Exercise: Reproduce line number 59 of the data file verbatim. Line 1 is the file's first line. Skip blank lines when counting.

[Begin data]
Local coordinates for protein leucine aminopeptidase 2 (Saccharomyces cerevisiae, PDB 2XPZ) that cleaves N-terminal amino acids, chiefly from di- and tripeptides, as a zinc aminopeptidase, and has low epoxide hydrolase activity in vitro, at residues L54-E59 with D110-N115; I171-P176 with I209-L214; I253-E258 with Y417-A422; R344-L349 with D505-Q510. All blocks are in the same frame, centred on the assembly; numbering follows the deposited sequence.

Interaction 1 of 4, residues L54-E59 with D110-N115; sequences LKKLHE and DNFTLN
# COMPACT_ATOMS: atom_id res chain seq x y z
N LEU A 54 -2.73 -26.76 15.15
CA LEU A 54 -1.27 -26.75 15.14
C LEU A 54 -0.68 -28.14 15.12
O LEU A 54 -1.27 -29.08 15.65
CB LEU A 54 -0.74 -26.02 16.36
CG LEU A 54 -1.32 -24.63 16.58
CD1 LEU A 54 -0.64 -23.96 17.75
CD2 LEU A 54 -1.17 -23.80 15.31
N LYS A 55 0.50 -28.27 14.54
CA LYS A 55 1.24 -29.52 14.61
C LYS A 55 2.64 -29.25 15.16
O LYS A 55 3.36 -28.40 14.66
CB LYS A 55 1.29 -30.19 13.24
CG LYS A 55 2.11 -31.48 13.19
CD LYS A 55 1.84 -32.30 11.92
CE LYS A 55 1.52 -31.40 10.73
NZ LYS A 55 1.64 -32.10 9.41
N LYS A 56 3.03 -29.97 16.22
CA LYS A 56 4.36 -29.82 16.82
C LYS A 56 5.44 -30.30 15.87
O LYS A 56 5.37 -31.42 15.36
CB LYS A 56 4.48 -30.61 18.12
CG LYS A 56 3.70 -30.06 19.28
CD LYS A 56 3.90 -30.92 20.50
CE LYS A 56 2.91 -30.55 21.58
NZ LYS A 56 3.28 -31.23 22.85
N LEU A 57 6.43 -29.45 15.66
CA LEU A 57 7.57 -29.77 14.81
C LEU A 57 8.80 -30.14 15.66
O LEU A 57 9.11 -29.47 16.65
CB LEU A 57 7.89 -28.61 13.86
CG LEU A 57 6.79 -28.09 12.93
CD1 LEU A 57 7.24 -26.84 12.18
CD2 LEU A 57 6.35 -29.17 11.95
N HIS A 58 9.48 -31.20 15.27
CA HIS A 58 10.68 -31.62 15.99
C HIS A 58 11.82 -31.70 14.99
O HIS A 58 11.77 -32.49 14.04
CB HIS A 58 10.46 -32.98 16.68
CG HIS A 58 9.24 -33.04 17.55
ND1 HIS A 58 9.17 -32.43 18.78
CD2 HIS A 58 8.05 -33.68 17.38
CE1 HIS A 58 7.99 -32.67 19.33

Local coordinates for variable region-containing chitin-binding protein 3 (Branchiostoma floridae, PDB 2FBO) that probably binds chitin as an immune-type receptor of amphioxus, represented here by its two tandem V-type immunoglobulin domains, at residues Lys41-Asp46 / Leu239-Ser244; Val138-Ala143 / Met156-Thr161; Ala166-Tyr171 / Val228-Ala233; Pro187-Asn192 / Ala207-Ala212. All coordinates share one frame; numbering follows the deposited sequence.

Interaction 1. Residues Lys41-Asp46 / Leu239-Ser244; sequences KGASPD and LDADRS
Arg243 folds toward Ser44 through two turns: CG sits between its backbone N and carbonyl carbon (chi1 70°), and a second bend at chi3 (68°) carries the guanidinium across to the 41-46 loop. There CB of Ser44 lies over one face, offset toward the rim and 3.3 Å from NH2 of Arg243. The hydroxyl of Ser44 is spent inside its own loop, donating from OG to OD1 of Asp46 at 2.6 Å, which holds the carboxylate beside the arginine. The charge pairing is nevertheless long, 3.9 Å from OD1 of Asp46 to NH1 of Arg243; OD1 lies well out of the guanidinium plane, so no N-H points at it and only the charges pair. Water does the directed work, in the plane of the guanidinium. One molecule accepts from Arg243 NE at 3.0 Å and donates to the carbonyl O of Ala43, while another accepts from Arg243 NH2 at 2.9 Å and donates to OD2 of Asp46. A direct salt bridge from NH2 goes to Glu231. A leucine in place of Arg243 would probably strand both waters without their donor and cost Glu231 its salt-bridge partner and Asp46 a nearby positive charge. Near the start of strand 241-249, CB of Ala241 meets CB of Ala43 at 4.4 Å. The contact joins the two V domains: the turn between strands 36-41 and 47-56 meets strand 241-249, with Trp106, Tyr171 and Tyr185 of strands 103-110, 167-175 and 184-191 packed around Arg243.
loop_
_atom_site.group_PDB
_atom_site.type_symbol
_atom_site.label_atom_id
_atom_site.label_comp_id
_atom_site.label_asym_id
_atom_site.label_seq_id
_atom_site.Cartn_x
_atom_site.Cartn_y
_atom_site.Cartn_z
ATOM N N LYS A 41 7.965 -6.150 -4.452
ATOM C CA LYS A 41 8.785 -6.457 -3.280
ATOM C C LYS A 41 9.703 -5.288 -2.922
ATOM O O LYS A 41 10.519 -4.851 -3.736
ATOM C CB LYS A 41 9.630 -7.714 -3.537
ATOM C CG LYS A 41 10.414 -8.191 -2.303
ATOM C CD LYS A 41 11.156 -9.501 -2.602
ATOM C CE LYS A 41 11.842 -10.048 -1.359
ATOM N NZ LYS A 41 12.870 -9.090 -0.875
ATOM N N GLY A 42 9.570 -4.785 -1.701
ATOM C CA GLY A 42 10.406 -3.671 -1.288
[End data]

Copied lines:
_atom_site.Cartn_z